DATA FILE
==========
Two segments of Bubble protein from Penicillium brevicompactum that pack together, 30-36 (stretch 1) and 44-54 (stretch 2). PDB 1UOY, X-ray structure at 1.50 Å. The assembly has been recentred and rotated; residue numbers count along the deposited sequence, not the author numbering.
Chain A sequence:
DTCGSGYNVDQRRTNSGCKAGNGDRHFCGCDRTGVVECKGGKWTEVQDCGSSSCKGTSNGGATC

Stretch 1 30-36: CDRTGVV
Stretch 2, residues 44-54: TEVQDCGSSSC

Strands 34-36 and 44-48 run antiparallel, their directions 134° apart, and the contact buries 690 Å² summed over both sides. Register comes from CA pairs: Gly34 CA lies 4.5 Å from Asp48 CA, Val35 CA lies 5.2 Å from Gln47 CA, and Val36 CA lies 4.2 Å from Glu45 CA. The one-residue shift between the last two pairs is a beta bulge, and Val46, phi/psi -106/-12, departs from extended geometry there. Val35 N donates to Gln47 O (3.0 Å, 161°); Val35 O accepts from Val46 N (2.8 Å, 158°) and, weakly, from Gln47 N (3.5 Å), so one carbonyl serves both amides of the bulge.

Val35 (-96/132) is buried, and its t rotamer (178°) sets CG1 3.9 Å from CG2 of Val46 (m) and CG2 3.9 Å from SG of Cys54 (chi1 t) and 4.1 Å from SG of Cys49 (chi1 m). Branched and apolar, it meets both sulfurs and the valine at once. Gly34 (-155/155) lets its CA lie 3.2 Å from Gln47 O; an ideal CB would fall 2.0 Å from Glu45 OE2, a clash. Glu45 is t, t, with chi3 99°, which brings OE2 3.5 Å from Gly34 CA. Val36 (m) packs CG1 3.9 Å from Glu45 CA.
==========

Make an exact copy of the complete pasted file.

Two segments of Bubble protein from Penicillium brevicompactum that pack together, 30-36 (stretch 1) and 44-54 (stretch 2). PDB 1UOY, X-ray structure at 1.50 Å. The assembly has been recentred and rotated; residue numbers count along the deposited sequence, not the author numbering.
Chain A sequence:
DTCGSGYNVDQRRTNSGCKAGNGDRHFCGCDRTGVVECKGGKWTEVQDCGSSSCKGTSNGGATC

Stretch 1 30-36: CDRTGVV
Stretch 2, residues 44-54: TEVQDCGSSSC

Strands 34-36 and 44-48 run antiparallel, their directions 134° apart, and the contact buries 690 Å² summed over both sides. Register comes from CA pairs: Gly34 CA lies 4.5 Å from Asp48 CA, Val35 CA lies 5.2 Å from Gln47 CA, and Val36 CA lies 4.2 Å from Glu45 CA. The one-residue shift between the last two pairs is a beta bulge, and Val46, phi/psi -106/-12, departs from extended geometry there. Val35 N donates to Gln47 O (3.0 Å, 161°); Val35 O accepts from Val46 N (2.8 Å, 158°) and, weakly, from Gln47 N (3.5 Å), so one carbonyl serves both amides of the bulge.

Val35 (-96/132) is buried, and its t rotamer (178°) sets CG1 3.9 Å from CG2 of Val46 (m) and CG2 3.9 Å from SG of Cys54 (chi1 t) and 4.1 Å from SG of Cys49 (chi1 m). Branched and apolar, it meets both sulfurs and the valine at once. Gly34 (-155/155) lets its CA lie 3.2 Å from Gln47 O; an ideal CB would fall 2.0 Å from Glu45 OE2, a clash. Glu45 is t, t, with chi3 99°, which brings OE2 3.5 Å from Gly34 CA. Val36 (m) packs CG1 3.9 Å from Glu45 CA.